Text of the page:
A torn meniscus is one of the most common knee injuries. Any activity that causes you to forcefully twist or rotate your knee, especially when putting your full weight on it, can lead to a torn meniscus.
Each of your knees has two C-shaped pieces of cartilage that act like a cushion between your shinbone and your thighbone (menisci). A torn meniscus causes pain, swelling and stiffness. You also might feel a block to knee motion and have trouble extending your knee fully.
Conservative treatment — such as rest, ice and medication — is sometimes enough to relieve the pain of a torn meniscus and give the injury time to heal on its own. In other cases, however, a torn meniscus requires surgical repair.
If you've torn your meniscus, you might have the following signs and symptoms in your knee:
Contact your doctor if your knee is painful or swollen, or if you can't move your knee in the usual ways.
A torn meniscus can result from any activity that causes you to forcefully twist or rotate your knee, such as aggressive pivoting or sudden stops and turns. Even kneeling, deep squatting or lifting something heavy can sometimes lead to a torn meniscus.
In older adults, degenerative changes of the knee can contribute to a torn meniscus with little or no trauma.
Performing activities that involve aggressive twisting and pivoting of the knee puts you at risk of a torn meniscus. The risk is particularly high for athletes — especially those who participate in contact sports, such as football, or activities that involve pivoting, such as tennis or basketball.
Wear and tear on your knees as you age increases the risk of a torn meniscus. So does obesity.
A torn meniscus can lead to a feeling of your knee giving way, inability to move your knee normally or persistent knee pain. You might be more likely to develop osteoarthritis in the injured knee.
A torn meniscus often can be identified during a physical exam. Your doctor might move your knee and leg into different positions, watch you walk and ask you to squat to help pinpoint the cause of your signs and symptoms.
In some cases, your doctor might use an instrument known as an arthroscope to examine the inside of your knee. The arthroscope is inserted through a tiny incision near your knee.
The device contains a light and a small camera, which transmits an enlarged image of the inside of your knee onto a monitor. If necessary, surgical instruments can be inserted through the arthroscope or through additional small incisions in your knee to trim or repair the tear.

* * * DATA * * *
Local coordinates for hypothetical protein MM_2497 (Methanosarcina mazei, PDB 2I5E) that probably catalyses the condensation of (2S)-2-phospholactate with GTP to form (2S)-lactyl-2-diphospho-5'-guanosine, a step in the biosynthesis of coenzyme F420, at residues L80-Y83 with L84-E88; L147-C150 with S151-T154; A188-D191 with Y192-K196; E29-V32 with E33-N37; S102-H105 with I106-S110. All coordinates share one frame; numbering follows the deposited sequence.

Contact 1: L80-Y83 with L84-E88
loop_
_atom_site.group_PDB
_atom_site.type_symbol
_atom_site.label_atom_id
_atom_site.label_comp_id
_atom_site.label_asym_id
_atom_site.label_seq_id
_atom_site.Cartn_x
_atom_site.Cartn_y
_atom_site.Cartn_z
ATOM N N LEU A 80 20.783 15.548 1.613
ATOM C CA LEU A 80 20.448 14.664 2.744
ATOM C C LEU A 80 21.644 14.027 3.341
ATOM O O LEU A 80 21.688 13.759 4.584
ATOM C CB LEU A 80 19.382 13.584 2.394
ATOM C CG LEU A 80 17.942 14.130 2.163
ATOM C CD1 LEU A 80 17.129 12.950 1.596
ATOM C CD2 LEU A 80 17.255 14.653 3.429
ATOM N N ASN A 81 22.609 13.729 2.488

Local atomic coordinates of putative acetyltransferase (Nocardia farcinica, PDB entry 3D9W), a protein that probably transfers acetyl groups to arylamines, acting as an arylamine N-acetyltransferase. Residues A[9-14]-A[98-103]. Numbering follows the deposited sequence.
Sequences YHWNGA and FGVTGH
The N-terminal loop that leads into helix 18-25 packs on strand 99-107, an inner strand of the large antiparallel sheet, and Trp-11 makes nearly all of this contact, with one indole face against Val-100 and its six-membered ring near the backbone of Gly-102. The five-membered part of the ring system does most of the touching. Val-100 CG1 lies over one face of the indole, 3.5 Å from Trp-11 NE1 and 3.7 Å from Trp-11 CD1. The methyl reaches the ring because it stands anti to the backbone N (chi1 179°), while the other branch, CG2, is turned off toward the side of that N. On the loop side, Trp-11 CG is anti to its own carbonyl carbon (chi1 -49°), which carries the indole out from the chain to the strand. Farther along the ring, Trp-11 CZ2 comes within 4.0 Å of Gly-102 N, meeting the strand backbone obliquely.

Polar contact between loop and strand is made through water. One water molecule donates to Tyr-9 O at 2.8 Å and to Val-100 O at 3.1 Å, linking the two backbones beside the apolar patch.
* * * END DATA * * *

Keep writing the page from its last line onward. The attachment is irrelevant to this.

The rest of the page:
Treatment for a torn meniscus often begins conservatively, depending on the type, size and location of your tear.
Tears associated with arthritis often improve over time with treatment of the arthritis, so surgery usually isn't indicated. Many other tears that aren't associated with locking or a block to knee motion will become less painful over time, so they also don't require surgery.
Your doctor might recommend:
Physical therapy can help you strengthen the muscles around your knee and in your legs to help stabilize and support the knee joint.
If your knee remains painful despite rehabilitative therapy or if your knee locks, your doctor might recommend surgery. It's sometimes possible to repair a torn meniscus, especially in children and young adults.
If the tear can't be repaired, the meniscus might be surgically trimmed, possibly through tiny incisions using an arthroscope. After surgery, you will need to do exercises to increase and maintain knee strength and stability.
If you have advanced, degenerative arthritis, your doctor might recommend a knee replacement. For younger people who have signs and symptoms after surgery but no advanced arthritis, a meniscus transplant might be appropriate. The surgery involves transplanting a meniscus from a cadaver.
Avoid activities that aggravate your knee pain — especially sports that involve pivoting or twisting your knee — until the pain disappears. Ice and over-the-counter pain relievers can be helpful.
The pain and disability associated with a torn meniscus prompt many people to seek emergency care. Others make an appointment with their family doctors. Depending upon the severity of your injury, you might be referred to a doctor specializing in sports medicine or a specialist in bone and joint surgery (orthopedic surgeon).
Before an appointment, be prepared to answer the following questions:
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